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This essay surveys the development and current state of electronic literature, from the popularity of hypertext fiction in the 1980's to the present, focusing primarily on hypertext fiction, network fiction, interactive fiction, locative narratives, installation pieces, "codework," generative art and the Flash poem.

It also discusses the central critical issues raised by electronic literature, pointing out that there is significant overlap with the print tradition.

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And you don't know how to look because you don't know the names." De Lillo's words orient us in the direction of the language-driven, social work that Tabbi argues for in his vision of a semantic literary web. Katherine Hayles opens the aperture more widely and the angle differs slightly as well.

Her electronic literature "primer" is a wide-ranging essay that takes the pulse of the e-literature field at this particular moment, reminding us that "literature" has always been a contested category.

The committee's choice was framed to include both work performed in digital media and work created on a computer but published in print (as, for example, was Brian Kim Stefans's computer-generated poem "Stops and Rebels").

The committee's formulation: "work with an important literary aspect that takes advantage of the capabilities and contexts provided by the stand-alone or networked computer." As the committee points out, this definition raises questions about which capabilities and contexts of the computer are significant, directing attention not only toward the changing nature of computers but also the new and different ways in which the literary community mobilizes these capabilities.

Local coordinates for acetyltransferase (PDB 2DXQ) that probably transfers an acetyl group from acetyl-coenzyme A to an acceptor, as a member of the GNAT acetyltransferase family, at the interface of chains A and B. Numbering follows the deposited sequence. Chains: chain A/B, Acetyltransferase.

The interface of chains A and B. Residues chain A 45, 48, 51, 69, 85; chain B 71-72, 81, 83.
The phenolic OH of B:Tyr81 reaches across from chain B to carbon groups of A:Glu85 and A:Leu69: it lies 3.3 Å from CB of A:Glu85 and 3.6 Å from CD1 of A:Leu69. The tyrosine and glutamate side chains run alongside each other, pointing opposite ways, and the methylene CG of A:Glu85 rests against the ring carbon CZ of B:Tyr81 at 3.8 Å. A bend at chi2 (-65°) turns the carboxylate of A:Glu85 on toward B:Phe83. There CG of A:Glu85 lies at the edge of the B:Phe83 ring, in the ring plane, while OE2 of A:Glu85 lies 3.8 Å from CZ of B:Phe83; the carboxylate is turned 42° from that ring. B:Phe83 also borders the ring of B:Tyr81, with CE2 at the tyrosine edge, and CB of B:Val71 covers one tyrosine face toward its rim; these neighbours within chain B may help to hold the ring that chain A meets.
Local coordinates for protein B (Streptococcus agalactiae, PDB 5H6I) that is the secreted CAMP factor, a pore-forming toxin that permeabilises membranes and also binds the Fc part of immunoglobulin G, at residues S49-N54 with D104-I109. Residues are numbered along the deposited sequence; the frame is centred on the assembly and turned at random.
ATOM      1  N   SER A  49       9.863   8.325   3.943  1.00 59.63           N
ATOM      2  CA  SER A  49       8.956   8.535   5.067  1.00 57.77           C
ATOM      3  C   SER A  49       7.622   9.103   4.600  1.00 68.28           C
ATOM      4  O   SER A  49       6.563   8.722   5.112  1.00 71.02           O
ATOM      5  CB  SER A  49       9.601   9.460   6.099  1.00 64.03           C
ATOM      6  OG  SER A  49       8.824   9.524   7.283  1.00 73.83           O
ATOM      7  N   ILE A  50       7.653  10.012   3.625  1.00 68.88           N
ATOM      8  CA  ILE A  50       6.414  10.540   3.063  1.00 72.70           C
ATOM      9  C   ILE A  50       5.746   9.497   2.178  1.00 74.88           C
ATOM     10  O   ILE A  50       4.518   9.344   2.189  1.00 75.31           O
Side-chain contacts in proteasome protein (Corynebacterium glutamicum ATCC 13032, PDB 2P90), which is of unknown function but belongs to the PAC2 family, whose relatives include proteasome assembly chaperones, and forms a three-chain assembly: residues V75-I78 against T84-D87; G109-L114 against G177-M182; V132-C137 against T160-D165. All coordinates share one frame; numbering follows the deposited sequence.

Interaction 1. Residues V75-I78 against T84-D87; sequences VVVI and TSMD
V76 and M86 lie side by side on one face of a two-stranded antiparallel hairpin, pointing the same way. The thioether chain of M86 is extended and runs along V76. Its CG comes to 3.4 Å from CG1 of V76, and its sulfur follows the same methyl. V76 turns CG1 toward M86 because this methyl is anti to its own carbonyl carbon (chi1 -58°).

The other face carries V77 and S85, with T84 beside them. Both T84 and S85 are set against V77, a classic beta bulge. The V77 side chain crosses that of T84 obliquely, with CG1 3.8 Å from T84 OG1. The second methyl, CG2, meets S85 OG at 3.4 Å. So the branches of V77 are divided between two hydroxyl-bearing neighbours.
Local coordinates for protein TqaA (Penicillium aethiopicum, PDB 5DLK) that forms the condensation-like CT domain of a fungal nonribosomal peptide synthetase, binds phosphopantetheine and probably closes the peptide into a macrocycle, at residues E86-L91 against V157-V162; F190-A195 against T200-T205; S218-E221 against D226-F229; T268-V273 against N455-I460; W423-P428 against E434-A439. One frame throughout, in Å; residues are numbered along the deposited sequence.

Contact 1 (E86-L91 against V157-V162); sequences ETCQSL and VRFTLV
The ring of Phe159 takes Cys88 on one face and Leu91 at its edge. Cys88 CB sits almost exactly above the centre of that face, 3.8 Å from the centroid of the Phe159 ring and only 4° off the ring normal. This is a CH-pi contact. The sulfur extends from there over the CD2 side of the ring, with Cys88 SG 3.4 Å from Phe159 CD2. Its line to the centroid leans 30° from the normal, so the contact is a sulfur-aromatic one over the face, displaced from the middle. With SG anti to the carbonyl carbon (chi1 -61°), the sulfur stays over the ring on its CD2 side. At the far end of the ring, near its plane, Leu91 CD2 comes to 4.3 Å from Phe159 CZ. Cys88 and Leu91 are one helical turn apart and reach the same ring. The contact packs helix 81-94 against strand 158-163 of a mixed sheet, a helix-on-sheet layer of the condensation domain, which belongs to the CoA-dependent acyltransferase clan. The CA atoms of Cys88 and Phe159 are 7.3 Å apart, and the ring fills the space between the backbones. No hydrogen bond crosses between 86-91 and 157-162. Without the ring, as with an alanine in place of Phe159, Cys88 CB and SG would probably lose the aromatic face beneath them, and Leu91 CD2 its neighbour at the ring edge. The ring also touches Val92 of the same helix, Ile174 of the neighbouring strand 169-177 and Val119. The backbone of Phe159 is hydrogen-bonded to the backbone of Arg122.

In this sense electronic literature is a "hopeful monster" (as geneticists call adaptive mutations) composed of parts taken from diverse traditions that may not always fit neatly together.

Hybrid by nature, it comprises a trading zone (as Peter Galison calls it in a different context) in which different vocabularies, expertises and expectations come together to see what might come from their intercourse.

Digital technologies are now so thoroughly integrated with commercial printing processes that print is more properly considered a particular output form of electronic text than an entirely separate medium.

Nevertheless, electronic text remains distinct from print in that it literally cannot be accessed until it is performed by properly executed code.

Both essays are major contributions to the study of electronic/new media literature — useful, I believe, to those readers new to digital literature as well as those writers, critics and teachers who have helped develop or actively follow and critique the development of literature in a born-digital mode.

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